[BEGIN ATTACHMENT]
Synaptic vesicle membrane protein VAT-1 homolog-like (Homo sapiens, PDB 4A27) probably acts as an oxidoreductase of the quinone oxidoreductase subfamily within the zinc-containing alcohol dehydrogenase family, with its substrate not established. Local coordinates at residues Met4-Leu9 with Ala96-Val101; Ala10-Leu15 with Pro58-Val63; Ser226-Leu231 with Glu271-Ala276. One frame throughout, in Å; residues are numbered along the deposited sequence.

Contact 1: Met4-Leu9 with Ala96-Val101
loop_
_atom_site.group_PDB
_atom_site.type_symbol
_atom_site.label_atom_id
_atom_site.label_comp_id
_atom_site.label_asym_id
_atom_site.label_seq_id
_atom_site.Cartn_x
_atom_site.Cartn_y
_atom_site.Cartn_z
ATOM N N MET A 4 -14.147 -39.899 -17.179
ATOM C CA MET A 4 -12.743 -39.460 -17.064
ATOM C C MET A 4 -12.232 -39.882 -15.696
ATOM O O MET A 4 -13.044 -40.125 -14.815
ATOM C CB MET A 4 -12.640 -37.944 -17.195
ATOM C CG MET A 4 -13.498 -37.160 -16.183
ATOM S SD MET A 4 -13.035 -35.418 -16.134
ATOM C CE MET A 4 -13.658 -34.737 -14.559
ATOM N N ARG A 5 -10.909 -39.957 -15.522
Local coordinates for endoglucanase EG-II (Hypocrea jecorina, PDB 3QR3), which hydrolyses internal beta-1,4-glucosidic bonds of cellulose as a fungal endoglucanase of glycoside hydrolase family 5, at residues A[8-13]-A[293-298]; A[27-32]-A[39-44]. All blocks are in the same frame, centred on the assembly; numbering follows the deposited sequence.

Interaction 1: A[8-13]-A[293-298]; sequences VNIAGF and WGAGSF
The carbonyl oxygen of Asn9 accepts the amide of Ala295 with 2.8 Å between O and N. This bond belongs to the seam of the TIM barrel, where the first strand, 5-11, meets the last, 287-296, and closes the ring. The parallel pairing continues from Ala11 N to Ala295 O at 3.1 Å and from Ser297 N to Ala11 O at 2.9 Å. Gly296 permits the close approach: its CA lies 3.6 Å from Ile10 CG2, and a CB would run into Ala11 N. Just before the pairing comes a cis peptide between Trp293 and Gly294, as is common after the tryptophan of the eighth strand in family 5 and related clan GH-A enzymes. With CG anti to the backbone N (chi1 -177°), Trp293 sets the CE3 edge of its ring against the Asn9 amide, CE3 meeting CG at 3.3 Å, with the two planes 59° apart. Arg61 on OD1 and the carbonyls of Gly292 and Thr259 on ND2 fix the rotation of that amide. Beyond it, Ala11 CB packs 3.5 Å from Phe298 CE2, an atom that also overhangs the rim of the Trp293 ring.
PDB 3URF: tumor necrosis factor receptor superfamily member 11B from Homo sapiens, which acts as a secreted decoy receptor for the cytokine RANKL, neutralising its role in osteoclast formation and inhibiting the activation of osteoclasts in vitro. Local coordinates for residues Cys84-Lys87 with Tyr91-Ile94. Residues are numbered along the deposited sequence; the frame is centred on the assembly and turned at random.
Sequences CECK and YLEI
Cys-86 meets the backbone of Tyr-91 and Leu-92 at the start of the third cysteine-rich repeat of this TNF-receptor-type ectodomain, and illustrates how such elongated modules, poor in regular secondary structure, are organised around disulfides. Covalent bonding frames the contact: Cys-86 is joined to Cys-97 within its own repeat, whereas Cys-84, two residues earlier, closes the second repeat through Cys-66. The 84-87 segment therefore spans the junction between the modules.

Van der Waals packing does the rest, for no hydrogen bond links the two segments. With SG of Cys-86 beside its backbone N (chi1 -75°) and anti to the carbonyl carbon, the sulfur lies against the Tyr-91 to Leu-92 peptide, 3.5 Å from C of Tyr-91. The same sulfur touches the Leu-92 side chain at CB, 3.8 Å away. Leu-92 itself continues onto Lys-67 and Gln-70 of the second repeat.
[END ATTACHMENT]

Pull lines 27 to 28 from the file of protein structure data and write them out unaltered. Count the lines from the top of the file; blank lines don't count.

Cys-86 meets the backbone of Tyr-91 and Leu-92 at the start of the third cysteine-rich repeat of this TNF-receptor-type ectodomain, and illustrates how such elongated modules, poor in regular secondary structure, are organised around disulfides. Covalent bonding frames the contact: Cys-86 is joined to Cys-97 within its own repeat, whereas Cys-84, two residues earlier, closes the second repeat through Cys-66. The 84-87 segment therefore spans the junction between the modules.

Van der Waals packing does the rest, for no hydrogen bond links the two segments. With SG of Cys-86 beside its backbone N (chi1 -75°) and anti to the carbonyl carbon, the sulfur lies against the Tyr-91 to Leu-92 peptide, 3.5 Å from C of Tyr-91. The same sulfur touches the Leu-92 side chain at CB, 3.8 Å away. Leu-92 itself continues onto Lys-67 and Gln-70 of the second repeat.